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Legal and political developments in Switzerland

Through this article, Prof. Christa Tobler gives you an update on recent developments on the ‘difficult matters’ discussed in this course.
© University of Basel
Having recalled the ‘difficult matters’ that we discussed in our course, it is time to take a look at some recent developments on these issues. What has happened in the past months in these fields, both legally and politically?
  • With respect to the issue of corporate taxation, we have noted in Week 1 that, in 2014, the European Union (EU) and Switzerland signed a Memorandum of Understanding formally declaring an end to the EU–Swiss dispute on corporate taxation. This statement concerns the dispute as such, which is now deemed to have come to an end. Note that the EU and Switzerland never reached the point where they agreed on whether or not there was indeed an infringement of the Free Trade Agreement. Rather, Switzerland agreed to change its rules in view of changed Organisation for Economic Co-operation and Development (OECD) standards.
In 2014, the Swiss corporate tax rules had yet to be reformed. This kind of process takes time. In June 2015, the Swiss Federal Finance Department announced: ‘Third series of corporate tax reforms ready for parliamentary deliberation’. In June 2016, the Federal Parliament agreed on the revision. In February 2017, a majority of those voting rejected the reform. A new proposal again led to a referendum and a popular vote in May 2019. This time, the voting population accepted the changes.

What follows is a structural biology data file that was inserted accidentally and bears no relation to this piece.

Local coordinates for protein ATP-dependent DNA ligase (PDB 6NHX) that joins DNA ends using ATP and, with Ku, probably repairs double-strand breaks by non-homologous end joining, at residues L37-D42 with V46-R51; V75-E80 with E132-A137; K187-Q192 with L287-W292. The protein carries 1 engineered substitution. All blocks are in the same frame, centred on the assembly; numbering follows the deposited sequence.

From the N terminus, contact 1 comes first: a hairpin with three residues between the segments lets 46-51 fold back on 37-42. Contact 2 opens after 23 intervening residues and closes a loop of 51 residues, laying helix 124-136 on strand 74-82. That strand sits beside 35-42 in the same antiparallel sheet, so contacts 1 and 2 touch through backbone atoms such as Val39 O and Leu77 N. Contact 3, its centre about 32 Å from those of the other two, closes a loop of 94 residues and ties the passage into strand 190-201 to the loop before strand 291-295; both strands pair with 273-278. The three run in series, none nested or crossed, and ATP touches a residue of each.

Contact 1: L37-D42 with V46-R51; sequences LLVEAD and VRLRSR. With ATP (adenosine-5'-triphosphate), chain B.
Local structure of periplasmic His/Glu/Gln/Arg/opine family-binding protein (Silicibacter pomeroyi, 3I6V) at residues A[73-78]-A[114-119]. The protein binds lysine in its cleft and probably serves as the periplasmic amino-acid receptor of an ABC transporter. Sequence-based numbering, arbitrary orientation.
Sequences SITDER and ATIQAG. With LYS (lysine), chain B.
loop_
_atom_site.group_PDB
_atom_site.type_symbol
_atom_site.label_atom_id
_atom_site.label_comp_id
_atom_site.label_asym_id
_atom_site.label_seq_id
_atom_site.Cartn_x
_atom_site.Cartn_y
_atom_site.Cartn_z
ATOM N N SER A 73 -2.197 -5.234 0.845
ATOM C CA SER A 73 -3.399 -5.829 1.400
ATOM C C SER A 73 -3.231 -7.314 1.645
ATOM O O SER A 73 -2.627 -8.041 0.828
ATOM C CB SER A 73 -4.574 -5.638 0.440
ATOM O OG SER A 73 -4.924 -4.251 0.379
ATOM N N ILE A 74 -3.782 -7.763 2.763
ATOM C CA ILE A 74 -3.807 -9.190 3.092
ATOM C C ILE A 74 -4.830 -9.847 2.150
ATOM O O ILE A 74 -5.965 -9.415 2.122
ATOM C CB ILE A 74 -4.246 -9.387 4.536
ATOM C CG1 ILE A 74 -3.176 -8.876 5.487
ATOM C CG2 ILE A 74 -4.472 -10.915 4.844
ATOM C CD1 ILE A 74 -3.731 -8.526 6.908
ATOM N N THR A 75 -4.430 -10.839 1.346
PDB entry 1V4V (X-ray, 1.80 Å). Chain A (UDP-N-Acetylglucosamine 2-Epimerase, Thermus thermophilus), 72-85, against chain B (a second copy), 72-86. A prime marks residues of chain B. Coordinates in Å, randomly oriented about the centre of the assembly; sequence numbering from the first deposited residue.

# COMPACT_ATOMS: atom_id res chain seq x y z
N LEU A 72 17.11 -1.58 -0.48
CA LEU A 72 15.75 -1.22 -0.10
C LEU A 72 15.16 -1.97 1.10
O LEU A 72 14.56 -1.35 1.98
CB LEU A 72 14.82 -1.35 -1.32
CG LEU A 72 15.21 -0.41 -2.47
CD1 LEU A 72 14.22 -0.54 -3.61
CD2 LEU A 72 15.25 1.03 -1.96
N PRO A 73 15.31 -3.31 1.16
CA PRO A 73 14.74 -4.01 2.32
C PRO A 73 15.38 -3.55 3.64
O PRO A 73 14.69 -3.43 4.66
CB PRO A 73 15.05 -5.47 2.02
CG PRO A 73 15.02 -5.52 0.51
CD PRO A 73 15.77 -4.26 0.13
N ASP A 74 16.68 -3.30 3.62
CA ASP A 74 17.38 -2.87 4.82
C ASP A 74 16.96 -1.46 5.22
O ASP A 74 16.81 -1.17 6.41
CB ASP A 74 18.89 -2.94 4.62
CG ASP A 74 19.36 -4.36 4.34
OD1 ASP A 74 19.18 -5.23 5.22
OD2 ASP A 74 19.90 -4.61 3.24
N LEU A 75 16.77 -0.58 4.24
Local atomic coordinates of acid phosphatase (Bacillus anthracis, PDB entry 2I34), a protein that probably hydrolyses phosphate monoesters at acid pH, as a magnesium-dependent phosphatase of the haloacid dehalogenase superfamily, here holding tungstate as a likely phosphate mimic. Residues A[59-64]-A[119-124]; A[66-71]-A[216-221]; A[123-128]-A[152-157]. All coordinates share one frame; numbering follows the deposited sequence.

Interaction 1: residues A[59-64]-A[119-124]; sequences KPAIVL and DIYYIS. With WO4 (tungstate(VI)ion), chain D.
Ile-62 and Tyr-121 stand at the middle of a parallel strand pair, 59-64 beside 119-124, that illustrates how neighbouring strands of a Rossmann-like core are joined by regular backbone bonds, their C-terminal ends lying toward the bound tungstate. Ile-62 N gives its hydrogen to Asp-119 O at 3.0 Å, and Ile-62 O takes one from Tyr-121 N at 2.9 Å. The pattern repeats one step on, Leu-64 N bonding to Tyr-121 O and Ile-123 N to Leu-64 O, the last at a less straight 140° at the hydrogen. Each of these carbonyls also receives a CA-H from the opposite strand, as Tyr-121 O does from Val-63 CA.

• Turning to the issue of Banking Secrecy, we heard, also in Week 1, that the new rules in the renamed Agreement on the automatic exchange of financial account information should lead to a first exchange of information in 2018. Signed in 2015 and since ratified by the parties, the agreement entered into force on 1 January 2017.
Regarding the initiative to save banking secrecy within Switzerland, the Federal Parliament discussed a counter proposal prepared by its economic committee (Wirtschaftskommission Nationalrat). In 2018, the initative was withdrawn.
  • With respect to the vote of 9 February 2014 on curbing migration, we heard that the Federal Parliament decided not to follow the approach suggested by the Federal Council but to take rather different steps instead in order to tackle unemployment in Switzerland. This was essentially accepted by the EU as not breaching the Free Movement of Persons Agreement.
  • Regarding the institutional issues, the Swiss Federal Government in December 2018 presented the draft text as it had resulted in the negotiations so far and then held consultations. At the time of writing, it remains to be seen what will be the Government’s next step.
Finally, the Swiss Federal Parliament decided in summer 2016 that the request by the Swiss Federal Government of 1992 for talks on potential Swiss membership in the then European Communities should be withdrawn. With a letter dated 27 July 2016, the Federal Council informed the President of the Council of the European Union accordingly. The Federal Administration published the letter (which is written in French) without any further comment.

Further reading

See how the Federal Administration published the letter of the Federal Council informing the EU about the withdrawal of the 1992 request by Switzerland for membership talks without any further comment: Swiss Federal Administration Press Release of 27 July 2016 Withdrawal of Switzerland’s membership application for the EU
© University of Basel
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Switzerland in Europe: Money, Migration and Other Difficult Matters

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